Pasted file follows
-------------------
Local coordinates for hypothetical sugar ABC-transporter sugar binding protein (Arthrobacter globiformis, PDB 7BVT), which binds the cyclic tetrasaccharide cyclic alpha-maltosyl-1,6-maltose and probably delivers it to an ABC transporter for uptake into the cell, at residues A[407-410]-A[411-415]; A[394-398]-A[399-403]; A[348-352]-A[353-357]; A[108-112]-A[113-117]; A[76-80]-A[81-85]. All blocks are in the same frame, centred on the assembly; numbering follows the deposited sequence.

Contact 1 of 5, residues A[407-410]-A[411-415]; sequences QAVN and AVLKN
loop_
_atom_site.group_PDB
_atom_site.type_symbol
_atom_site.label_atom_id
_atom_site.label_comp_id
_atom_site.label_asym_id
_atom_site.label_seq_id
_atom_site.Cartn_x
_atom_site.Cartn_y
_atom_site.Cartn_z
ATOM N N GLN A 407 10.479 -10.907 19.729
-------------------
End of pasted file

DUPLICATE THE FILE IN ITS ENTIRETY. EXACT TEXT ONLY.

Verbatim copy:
Local coordinates for hypothetical sugar ABC-transporter sugar binding protein (Arthrobacter globiformis, PDB 7BVT), which binds the cyclic tetrasaccharide cyclic alpha-maltosyl-1,6-maltose and probably delivers it to an ABC transporter for uptake into the cell, at residues A[407-410]-A[411-415]; A[394-398]-A[399-403]; A[348-352]-A[353-357]; A[108-112]-A[113-117]; A[76-80]-A[81-85]. All blocks are in the same frame, centred on the assembly; numbering follows the deposited sequence.

Contact 1 of 5, residues A[407-410]-A[411-415]; sequences QAVN and AVLKN
loop_
_atom_site.group_PDB
_atom_site.type_symbol
_atom_site.label_atom_id
_atom_site.label_comp_id
_atom_site.label_asym_id
_atom_site.label_seq_id
_atom_site.Cartn_x
_atom_site.Cartn_y
_atom_site.Cartn_z
ATOM N N GLN A 407 10.479 -10.907 19.729